(Watch from the beginning to 3:18minutes in for a quick demonstration on how indirect gender approaches can change the way people live).
Back to the event in September: the day was split into two halves – the morning session focused on Culture and the afternoon session on Economy. The format for the day was Open Space Workshops, starting with a short presentation on each of the topics. Participants then identified topics that their group wanted to focus their discussions around. Participants were free to move around the room and join in or leave discussions as desired.
Some of the topics covered during the course of the day included:

  • Gender in the Media
    Equal pay for equal work
    Rape Culture
    Part time Work
    ‘Hidden Care’ and the economic ‘value’ of care
    Societal Norms
    Women and Sport
    Cultural Expectations
    Being non-gender specific (e.g. clothes, toys, activities)
    Women’s Only Groups
    Gender Education
    Welfare Reform

Understanding ‘double standards’
There was a real buzz in the room as each of the groups discussed their topics of interest and it was clear that participants appreciated the opportunity to discuss the issues openly, an opportunity we don’t often get.
All of the event feedback was extremely positive, and there was a real interest from participants in taking this work forward, both in the workplace setting, and in their personal lives. Some of the suggestions included the creation of a Gender Equality Network for D&G, avoiding stereotyping, creating safe spaces for women to talk openly, promoting the White Ribbon Campaign, encouraging managers to see the benefits of a work/life balance, challenging the way gender is represented and considered across society, e.g. across social media, within policies and structures. This list is by no means exhaustive of everything that was covered on the day!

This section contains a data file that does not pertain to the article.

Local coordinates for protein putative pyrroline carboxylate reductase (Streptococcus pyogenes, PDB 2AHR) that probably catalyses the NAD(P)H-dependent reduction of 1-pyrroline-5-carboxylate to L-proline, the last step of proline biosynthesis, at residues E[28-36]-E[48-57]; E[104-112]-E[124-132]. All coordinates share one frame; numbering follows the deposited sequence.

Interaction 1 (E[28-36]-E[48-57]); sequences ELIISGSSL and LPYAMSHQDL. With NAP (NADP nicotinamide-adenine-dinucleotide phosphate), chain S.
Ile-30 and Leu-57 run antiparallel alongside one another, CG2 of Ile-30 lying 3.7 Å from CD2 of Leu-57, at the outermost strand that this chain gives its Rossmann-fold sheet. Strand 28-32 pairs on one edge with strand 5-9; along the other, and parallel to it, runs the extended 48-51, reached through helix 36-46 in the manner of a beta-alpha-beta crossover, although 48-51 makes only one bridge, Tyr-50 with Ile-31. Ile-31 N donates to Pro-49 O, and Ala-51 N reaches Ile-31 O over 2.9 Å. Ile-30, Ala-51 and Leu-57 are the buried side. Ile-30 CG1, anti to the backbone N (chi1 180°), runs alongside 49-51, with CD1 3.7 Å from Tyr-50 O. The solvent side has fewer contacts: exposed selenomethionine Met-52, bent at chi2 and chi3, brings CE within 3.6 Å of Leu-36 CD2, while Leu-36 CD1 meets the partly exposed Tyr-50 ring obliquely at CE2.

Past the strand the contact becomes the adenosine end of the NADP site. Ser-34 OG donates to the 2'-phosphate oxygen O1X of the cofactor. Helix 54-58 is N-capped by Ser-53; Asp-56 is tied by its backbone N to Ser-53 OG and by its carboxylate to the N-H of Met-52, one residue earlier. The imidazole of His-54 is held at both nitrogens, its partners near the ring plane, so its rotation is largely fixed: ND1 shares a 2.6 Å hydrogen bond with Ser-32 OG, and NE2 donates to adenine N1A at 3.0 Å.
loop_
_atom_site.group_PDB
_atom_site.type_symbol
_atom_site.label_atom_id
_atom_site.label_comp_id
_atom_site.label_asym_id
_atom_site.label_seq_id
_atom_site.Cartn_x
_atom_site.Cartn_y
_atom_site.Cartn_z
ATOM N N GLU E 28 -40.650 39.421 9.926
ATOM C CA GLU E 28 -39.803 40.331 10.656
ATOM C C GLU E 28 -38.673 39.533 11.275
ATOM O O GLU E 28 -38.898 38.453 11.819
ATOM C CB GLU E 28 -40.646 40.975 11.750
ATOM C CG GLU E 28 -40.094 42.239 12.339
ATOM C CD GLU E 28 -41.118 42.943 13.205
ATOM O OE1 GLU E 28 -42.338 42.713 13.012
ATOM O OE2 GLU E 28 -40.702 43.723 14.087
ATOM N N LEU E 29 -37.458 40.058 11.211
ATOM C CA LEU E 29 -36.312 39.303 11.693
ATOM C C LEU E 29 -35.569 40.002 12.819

I hope that having a quick read of this sh

ort blog (and hopefully a watch of the gender mainstreaming clip) will be enough to convince a few more people that gender equality really does matter.
If you are interested in being part of future discussions on gender inequality and involved in a Women’s Network then please get in touch.

Lynsey Fitzpatrick is Equality and Diversity Lead at NHS Dumfries and Galloway

Life after Life by Thalakunte Muniraju

Why should the good things in us stop after death when there is great opportunity for life to continue after life? It is impossible to describe in words the emotional and physical trauma individuals with chronic organ failure experience. I am sure most of you have seen or come across someone whose life has been transformed for the better after organ transplantation.

Kidney failure needing dialysis reduces quality of life and survival significantly. A patient in his/her 30s with kidney failure needing dialysis has a similar chance of having heart disease compared to someone in their 80s without kidney failure. Dialysis replaces some of the functions of kidneys, but not all. Receiving dialysis is almost like having a part-time job; sometimes it can be more than a full-time job if we take into account all the dialysis-associated complications and procedures. To make matters worse, dialysis patients must adhere to lots of dietary and fluid restrictions. A friend of mine once told me that he only started appreciating the taste of water after starting dialysis.